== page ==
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And he is not, in fact, the only ancient philosopher with such interests. Plato too, after setting out some criticisms of the theory of Forms in the Parmenides, remarks that if there are no Forms, there is nowhere for us to turn our thoughts and that it will destroy our ability to talk to one another (135bc). Forms are, for middle-period Plato, the necessary conditions of human language and thought. ’. This second question seems more epistemological than ontological; an answer to it will constitute a truth about our conceptual structure, about how things must seem to us, and not a truth about the world.
Thus it is that for his immediate philosophical successors, Parmenides set the first philosophical problem (as distinct from the first philosophical question). The argument seems very powerful; but how can it possibly be right? His successors will attempt to reconcile his epistemology with the common-sense view of the world, or Parmenides’ account of being (of how the world is) with the senses’ account of seeming (of how the world seems to us). To that extent, they will become deflected from empirical investigation of the world and from questions bearing directly on the conduct of everyday life.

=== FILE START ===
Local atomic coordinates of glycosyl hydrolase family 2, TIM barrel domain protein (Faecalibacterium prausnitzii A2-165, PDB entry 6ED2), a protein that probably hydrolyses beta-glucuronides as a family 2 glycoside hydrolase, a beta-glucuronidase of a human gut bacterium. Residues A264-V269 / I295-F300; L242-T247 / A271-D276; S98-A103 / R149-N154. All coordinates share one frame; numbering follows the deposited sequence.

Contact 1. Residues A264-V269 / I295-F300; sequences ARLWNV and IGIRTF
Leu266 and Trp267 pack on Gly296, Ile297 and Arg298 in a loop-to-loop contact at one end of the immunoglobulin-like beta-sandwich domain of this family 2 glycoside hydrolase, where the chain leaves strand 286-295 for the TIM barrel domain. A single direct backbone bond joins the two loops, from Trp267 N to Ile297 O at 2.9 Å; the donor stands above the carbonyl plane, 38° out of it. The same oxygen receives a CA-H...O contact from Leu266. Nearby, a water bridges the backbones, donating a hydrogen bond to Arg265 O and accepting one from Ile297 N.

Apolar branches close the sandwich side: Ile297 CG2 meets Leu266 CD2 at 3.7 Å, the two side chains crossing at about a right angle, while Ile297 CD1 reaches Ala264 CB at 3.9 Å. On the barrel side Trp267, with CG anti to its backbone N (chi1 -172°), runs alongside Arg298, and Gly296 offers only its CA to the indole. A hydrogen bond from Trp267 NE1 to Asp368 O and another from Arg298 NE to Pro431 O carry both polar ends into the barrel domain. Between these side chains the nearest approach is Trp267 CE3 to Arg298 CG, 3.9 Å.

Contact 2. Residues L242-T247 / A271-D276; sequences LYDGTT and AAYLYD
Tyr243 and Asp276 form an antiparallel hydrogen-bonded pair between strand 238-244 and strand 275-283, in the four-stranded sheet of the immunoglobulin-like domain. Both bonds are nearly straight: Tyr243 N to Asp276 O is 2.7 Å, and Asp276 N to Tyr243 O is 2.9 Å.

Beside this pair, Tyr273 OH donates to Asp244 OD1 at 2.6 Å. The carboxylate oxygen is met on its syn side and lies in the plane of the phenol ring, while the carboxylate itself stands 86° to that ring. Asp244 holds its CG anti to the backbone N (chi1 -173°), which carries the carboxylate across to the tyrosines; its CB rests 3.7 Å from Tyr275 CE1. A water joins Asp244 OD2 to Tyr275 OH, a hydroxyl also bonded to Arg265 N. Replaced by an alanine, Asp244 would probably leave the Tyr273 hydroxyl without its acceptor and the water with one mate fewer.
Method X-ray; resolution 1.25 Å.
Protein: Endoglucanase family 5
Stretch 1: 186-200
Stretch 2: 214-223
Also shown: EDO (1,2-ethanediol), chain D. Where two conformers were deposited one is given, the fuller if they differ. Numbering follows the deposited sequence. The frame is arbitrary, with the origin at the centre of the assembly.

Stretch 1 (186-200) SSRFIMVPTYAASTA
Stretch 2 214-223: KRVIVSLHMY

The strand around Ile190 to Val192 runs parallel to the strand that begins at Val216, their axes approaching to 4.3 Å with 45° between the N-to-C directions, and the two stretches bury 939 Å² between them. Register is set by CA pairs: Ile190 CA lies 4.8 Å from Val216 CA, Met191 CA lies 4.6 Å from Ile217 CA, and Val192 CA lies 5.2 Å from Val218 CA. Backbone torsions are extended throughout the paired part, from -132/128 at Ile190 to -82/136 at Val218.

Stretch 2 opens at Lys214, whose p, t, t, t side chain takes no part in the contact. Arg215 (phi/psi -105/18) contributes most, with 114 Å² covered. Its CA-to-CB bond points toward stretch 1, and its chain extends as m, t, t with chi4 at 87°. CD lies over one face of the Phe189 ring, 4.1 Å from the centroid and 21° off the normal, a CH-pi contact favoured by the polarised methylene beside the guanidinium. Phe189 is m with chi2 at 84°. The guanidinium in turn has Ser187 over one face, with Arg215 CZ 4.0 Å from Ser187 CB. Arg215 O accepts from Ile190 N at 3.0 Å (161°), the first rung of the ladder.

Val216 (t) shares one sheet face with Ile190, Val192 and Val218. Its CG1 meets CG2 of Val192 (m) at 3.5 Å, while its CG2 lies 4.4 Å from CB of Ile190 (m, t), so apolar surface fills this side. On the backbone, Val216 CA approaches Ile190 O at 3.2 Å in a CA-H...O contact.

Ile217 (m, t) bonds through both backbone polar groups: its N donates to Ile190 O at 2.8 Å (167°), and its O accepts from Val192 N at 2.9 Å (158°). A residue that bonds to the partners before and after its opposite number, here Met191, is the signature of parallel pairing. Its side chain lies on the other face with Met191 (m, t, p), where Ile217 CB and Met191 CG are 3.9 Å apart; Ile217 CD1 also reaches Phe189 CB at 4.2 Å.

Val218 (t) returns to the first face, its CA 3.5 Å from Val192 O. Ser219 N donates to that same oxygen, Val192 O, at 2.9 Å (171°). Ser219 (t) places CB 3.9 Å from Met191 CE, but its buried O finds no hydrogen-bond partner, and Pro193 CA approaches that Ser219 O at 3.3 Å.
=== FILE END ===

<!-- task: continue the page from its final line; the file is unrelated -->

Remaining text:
But perhaps there is a further significance to the proem. It could be that Parmenides’ journey should serve as our first indication that there is more to what is coming than mere philosophical argument. A complete transformation of worldview will be called for if we are to accept the conclusions of the argument. It may be significant that Parmenides’ route takes him through the gates of the paths of night and day (see fr. 1:11–21); for the crucial mistake we mortals make, according to the goddess, is to accept the existence of two principles, light and night (fr.